Peter’s Pick of the Week: Tusk
Tusk is a film that Kevin Smith initially conceptualized on his SModcast Podcast, leading to a fan vote to determine the project’s fate.
Sure enough, a lot of us voted “yes”. Shortly after that, Smith was into pre-production. I saw the film a few years back, Vinny and I even discussed it on our first episode. After watching it again recently, I have to marvel at its origins. I have never heard of a movie being produced essentially by fan vote. On top of that, I think it’s one of Smith’s strongest films. Of course you can argue that the movie is completely absurd, but that was the point. The movie knows it, and thrives because of it. Justin Long’s character, Wallace, hosts a podcast in which he interviews “stars” from viral videos. After a failed attempt at an interview, he is lured in by an old man and his tales.
I think this is an intriguing and unique plot. The late Michael Parks gives a fantastic performance as Howard Howe. He delivers Smith’s dialogue with such gravitas that he makes the absurdity of the film work. You are drawn in by his stories, just as much as Wallace. Justin Long does a great job but Parks really hits out of…the park.
As the film enters its third act, we are introduced to the detective Guy Lapointe, played by Johnny Depp. In my opinion, this is one of Depp’s best performances. At first you can’t even tell that it’s him. He begins to tell stories of his own, and just like Parks, they pull you in. Surrounding a ridiculous plot with these old storytellers spinning their tales really makes for a rather brilliant film. From the way he talks, down to his numerous eccentricities, Depp steals every scene that he’s in. The Walrus make-up was conceived and executed by the legendary Robert Kurtzman of KNB effects. As insane as it is, you actually buy that it was once a human. He also does an amazing job with Depp’s Guy Lapointe makeup. I really love Smith’s approach of taking the Tusk’s subject matter seriously. Tusk could have been made without any sense of sincerity, but I think it would have suffered that way. You wouldn’t be as drawn in with the characters and dialogue if their delivery was as absurd as the plot. In this film, Smith writes some of his best dialogue and creates some of the best characters he has ever put on screen. Despite negative reviews you may have read, I strongly suggest that you don’t let that discourage you from watching it.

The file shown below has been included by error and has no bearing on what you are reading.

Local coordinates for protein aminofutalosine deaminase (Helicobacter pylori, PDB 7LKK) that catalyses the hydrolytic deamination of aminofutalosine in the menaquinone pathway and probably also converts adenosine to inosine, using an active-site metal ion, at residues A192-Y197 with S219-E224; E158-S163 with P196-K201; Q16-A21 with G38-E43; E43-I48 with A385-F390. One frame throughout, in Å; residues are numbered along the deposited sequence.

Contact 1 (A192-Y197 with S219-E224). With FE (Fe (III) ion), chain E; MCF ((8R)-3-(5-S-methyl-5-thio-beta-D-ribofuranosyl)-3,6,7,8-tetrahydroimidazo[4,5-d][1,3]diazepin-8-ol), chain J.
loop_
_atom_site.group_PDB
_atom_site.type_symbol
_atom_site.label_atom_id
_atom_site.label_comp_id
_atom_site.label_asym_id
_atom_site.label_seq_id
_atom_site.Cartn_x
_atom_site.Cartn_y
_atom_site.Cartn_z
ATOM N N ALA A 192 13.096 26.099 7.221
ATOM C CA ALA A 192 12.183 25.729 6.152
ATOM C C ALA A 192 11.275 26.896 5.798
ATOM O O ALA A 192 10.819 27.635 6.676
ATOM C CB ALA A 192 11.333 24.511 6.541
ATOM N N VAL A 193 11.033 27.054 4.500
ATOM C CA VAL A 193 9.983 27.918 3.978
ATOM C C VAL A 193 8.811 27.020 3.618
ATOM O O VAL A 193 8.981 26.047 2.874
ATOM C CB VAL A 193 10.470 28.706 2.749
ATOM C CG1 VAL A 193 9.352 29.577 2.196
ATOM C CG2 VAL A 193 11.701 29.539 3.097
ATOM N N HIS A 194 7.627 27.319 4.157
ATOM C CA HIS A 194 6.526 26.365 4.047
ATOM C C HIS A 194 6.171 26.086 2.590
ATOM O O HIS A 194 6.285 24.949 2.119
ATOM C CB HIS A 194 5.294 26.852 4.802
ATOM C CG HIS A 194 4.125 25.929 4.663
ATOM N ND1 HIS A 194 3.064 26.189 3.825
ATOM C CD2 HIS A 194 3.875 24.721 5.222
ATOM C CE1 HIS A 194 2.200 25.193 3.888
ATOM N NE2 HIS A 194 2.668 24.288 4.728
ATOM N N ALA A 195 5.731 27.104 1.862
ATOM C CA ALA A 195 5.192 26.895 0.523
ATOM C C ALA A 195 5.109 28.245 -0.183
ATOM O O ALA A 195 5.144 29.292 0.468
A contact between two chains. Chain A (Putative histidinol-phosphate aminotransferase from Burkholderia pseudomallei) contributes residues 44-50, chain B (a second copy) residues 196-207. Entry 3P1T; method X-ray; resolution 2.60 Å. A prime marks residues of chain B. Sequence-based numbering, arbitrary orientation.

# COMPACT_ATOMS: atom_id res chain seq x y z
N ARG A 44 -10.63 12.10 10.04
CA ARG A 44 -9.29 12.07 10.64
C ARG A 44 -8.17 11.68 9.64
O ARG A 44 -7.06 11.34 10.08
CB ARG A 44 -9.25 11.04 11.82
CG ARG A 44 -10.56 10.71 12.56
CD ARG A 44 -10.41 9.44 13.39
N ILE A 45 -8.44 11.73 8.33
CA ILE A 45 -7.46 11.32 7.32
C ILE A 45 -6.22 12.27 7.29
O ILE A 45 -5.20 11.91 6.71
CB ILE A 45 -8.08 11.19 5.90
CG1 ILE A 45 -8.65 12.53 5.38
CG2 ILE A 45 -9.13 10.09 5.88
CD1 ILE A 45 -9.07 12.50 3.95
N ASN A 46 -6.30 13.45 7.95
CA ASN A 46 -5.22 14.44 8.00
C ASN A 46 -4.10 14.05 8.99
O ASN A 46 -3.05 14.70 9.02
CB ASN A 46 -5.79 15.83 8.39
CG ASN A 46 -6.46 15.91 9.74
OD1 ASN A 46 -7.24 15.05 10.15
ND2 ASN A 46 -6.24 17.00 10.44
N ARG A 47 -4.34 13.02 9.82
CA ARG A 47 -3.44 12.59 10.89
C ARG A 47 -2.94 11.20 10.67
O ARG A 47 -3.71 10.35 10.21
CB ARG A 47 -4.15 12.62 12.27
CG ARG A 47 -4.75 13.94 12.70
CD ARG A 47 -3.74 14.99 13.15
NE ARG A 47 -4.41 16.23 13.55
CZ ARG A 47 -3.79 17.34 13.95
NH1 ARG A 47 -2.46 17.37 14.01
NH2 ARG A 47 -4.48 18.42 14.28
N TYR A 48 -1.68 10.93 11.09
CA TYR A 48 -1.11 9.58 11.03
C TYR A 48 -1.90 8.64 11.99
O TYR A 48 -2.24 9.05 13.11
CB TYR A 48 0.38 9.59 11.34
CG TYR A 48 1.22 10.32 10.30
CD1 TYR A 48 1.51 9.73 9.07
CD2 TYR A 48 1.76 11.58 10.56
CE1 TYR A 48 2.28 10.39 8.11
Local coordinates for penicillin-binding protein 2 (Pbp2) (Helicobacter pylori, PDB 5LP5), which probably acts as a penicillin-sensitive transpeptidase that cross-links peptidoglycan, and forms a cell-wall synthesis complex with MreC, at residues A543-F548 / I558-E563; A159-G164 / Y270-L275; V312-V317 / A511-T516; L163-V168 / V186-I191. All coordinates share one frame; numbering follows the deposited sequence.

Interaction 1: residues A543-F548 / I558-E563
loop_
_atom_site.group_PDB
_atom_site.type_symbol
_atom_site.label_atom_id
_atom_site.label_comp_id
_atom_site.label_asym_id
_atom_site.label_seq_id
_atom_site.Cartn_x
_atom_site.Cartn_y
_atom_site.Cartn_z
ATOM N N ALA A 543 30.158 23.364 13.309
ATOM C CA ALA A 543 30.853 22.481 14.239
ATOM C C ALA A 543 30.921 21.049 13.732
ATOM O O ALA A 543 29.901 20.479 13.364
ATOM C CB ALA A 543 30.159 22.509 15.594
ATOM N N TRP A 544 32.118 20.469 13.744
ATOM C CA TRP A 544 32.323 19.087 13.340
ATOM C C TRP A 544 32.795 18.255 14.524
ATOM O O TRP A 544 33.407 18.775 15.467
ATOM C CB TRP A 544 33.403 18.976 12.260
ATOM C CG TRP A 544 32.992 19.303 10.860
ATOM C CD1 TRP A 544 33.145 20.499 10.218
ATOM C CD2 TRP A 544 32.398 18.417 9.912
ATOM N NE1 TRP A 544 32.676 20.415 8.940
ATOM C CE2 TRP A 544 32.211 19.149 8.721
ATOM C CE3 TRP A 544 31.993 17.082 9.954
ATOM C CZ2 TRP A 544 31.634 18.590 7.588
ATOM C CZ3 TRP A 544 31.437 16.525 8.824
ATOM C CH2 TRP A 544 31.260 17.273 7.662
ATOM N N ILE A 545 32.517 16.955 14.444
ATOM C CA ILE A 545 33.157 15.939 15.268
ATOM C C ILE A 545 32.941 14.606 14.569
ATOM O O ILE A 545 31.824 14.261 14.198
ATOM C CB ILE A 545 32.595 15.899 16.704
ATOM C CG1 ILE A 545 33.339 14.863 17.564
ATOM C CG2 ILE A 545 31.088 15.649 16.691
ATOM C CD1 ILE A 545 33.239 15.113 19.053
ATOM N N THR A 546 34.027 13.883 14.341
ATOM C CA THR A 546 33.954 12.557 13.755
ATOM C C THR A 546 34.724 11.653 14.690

Tusk is available on Blu-Ray, DVD and VOD.